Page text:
- The global Brent benchmark surged to its highest since January.
- Government data revealed a decline of 2.7 million barrels in US gasoline stocks.
- Saudi Arabia’s cabinet reaffirmed its backing for OPEC+ output cuts.
On Wednesday, oil prices rose as the global Brent benchmark surged to its highest since January. This rise came after US fuel reserves were significantly reduced, combined with output cuts from Saudi Arabia and Russia. These cuts overshadowed worries about sluggish demand from China.
The West Texas Intermediate crude ended at $84.40, marking a $1.48 (1.8%) increase and reaching its highest since November 2022.
Government data revealed a decline of 2.7 million barrels in US gasoline stocks and a 1.7 million-barrel drop in distillate inventories (which includes diesel and heating oil). These figures defied analysts’ predictions from a Reuters poll, where the figure was expected to hold steady.
Andrew Lipow, president of Lipow Oil Associates in Houston, remarked, “The reductions in refined products continue to impact the oil market positively.” Despite a larger-than-expected 5.85 million-barrel surge in US crude stocks, the market’s response was muted following a historical decrease the previous week.
The decline in US fuel stocks offset some concerns about demand. These concerns were triggered by Chinese data revealing an 18.8% decrease in crude oil imports in July compared to the previous month. These imports reached their lowest daily level since January.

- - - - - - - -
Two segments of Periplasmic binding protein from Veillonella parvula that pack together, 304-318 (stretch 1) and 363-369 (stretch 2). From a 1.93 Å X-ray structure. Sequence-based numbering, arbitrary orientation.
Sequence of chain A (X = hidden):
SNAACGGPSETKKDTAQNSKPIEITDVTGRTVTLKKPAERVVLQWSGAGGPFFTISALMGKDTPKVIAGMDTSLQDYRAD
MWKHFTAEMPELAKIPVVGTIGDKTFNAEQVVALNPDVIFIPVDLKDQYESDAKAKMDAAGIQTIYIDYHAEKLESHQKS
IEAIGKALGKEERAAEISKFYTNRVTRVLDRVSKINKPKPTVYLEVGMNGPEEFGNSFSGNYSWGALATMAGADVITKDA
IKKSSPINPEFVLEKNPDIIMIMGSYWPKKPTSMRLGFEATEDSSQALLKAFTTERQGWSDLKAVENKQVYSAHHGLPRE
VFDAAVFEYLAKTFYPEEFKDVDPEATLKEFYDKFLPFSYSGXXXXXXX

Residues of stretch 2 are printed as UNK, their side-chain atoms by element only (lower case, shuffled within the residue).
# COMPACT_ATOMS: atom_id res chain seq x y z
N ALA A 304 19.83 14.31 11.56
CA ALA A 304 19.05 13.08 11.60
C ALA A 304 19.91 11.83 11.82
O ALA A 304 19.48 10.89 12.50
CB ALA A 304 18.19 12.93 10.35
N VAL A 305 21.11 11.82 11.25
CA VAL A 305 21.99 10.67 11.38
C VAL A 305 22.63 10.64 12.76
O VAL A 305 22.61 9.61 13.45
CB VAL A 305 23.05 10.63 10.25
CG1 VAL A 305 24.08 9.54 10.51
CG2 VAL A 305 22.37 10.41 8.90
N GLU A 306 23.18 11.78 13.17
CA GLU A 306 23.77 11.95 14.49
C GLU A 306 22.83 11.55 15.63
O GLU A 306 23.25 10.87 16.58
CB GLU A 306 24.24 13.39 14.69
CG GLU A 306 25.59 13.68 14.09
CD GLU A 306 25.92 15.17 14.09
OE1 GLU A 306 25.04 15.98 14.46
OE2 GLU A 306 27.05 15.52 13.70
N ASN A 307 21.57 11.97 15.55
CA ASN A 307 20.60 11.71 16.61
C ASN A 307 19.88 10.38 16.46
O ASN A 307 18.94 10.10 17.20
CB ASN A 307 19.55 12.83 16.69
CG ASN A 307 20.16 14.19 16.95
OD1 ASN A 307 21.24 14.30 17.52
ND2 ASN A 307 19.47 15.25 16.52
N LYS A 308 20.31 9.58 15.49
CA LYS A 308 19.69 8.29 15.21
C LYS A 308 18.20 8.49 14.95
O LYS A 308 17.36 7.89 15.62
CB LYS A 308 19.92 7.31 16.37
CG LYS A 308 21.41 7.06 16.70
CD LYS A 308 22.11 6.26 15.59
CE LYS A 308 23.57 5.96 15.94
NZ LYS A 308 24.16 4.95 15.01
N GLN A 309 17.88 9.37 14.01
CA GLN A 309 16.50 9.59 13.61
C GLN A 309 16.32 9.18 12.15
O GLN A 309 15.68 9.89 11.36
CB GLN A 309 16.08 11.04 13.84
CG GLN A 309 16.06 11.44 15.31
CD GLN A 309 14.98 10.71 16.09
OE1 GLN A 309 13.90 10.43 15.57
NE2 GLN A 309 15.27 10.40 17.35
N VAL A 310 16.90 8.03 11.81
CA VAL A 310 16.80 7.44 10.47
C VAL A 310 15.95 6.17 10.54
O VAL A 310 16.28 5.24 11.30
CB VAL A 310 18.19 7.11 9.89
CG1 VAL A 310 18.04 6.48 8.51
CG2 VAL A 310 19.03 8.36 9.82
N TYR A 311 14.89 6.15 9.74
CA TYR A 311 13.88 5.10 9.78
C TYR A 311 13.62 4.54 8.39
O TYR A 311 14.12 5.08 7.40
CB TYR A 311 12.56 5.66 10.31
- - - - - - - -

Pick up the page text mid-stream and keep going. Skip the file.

China’s consumer sector entered deflation, and factory-gate prices further decreased in July. This underscores the challenges the world’s second-largest economy faces in reigniting demand.
WTI futures (Source: Nymex)
Supporting the price were the commitments of major exporters. Saudi Arabia, a top exporter, announced plans to prolong its voluntary 1 million barrels per day production cut for an additional month into September. Likewise, Russia declared a 300,000 bpd reduction in oil exports for September.
Charalampos Pissouros from XM noted, “The recent rebound is primarily a result of major producers like Saudi Arabia and Russia committing to limit supply for another month.”
Crude marked its sixth consecutive weekly gain, attributed to reduced OPEC+ supplies and optimism about China’s demand recovery due to potential stimulus measures. According to state media reports on Tuesday, Saudi Arabia’s cabinet reaffirmed its backing for OPEC+ precautionary measures to stabilize the market.
Market focus will also be on the July US Consumer Price Index, scheduled for release on Thursday, with expectations of a minor year-over-year acceleration.